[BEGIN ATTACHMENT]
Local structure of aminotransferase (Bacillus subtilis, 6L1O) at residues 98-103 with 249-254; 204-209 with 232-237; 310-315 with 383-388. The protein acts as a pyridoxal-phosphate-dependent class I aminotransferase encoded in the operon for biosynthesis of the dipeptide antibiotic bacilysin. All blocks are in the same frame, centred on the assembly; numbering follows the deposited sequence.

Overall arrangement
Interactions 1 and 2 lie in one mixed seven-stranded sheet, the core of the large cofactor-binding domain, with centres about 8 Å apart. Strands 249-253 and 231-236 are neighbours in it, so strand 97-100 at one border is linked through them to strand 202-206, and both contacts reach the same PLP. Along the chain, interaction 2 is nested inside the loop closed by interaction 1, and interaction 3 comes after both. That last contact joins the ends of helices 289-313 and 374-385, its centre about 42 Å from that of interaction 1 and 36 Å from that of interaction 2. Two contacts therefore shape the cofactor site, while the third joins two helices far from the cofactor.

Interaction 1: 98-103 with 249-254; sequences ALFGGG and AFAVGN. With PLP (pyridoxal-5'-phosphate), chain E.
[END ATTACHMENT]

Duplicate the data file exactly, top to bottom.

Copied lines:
Local structure of aminotransferase (Bacillus subtilis, 6L1O) at residues 98-103 with 249-254; 204-209 with 232-237; 310-315 with 383-388. The protein acts as a pyridoxal-phosphate-dependent class I aminotransferase encoded in the operon for biosynthesis of the dipeptide antibiotic bacilysin. All blocks are in the same frame, centred on the assembly; numbering follows the deposited sequence.

Overall arrangement
Interactions 1 and 2 lie in one mixed seven-stranded sheet, the core of the large cofactor-binding domain, with centres about 8 Å apart. Strands 249-253 and 231-236 are neighbours in it, so strand 97-100 at one border is linked through them to strand 202-206, and both contacts reach the same PLP. Along the chain, interaction 2 is nested inside the loop closed by interaction 1, and interaction 3 comes after both. That last contact joins the ends of helices 289-313 and 374-385, its centre about 42 Å from that of interaction 1 and 36 Å from that of interaction 2. Two contacts therefore shape the cofactor site, while the third joins two helices far from the cofactor.

Interaction 1: 98-103 with 249-254; sequences ALFGGG and AFAVGN. With PLP (pyridoxal-5'-phosphate), chain E.